Fragrant Sumac Minnesota

Fragrant Sumac (Rhus

Plant of the Week
Fragrant Sumac
Latin: Rhus aromatica

Tucked away in the most obscure part of my yard grows a shrub that is, in its season, as beautiful as any plant in my garden. As a native, it has found its niche under the largest post oak in a site that’s so dry during mid-summer that even the tough perennial weeds fail. Yet every fall the fragrant sumac (Rhus aromatica) glows a lavish orange-red that looks like the glowing embers of a dying bonfire.

Fragrant sumac grows 2-4 feet tall and spreads to 8-feet wide by means of sprawling branches that root when they come in contact with the soil. While most sumacs spread readily by underground rhizomes, the fragrant sumac grows from a fairly compact crown and does its spreading by sending its sprawling limbs in all directions.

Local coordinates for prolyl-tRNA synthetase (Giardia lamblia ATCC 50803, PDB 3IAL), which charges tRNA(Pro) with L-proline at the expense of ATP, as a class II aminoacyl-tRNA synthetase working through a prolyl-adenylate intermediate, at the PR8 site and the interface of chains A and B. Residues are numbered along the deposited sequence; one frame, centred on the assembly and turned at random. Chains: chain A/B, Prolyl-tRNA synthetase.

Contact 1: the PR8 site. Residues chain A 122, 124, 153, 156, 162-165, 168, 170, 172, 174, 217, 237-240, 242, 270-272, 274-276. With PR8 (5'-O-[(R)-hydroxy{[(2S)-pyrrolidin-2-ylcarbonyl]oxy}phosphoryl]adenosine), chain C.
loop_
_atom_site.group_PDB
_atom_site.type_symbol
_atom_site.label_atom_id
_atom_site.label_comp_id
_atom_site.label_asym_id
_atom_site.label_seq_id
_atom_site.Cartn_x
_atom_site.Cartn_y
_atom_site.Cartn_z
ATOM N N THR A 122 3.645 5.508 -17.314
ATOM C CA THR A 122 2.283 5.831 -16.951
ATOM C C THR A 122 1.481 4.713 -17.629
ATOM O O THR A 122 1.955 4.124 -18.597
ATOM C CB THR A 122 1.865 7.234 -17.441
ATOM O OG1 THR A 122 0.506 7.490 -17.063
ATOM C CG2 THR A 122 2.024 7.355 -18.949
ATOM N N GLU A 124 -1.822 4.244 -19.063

But don’t get the impression that this diminutive shrub is invasive. In reality, it spreads quite slowly.

Over its native range, which is essentially east of a line from Minnesota to Louisiana, the plant...


Part 2

2012-11-13 08:39:45 by Nurseryman75

In North America, the Smooth Sumac (R. glabra) and the Staghorn Sumac (R. typhina) are sometimes used to make a beverage termed "sumac-ade," "Indian lemonade" or "rhus juice". This drink is made by soaking the drupes in cool water, rubbing them to extract the essence, straining the liquid through a cotton cloth and sweetening it. Native Americans also used the leaves and drupes of the Smooth and Staghorn Sumacs combined with tobacco in traditional smoking mixtures.
Species including the Fragrant Sumac (R. aromatica), the Littleleaf Sumac (R. microphylla), the Skunkbush Sumac (R. trilobata), the Smooth Sumac and the Staghorn Sumac are grown for ornament, either as the wild types or as cultivars


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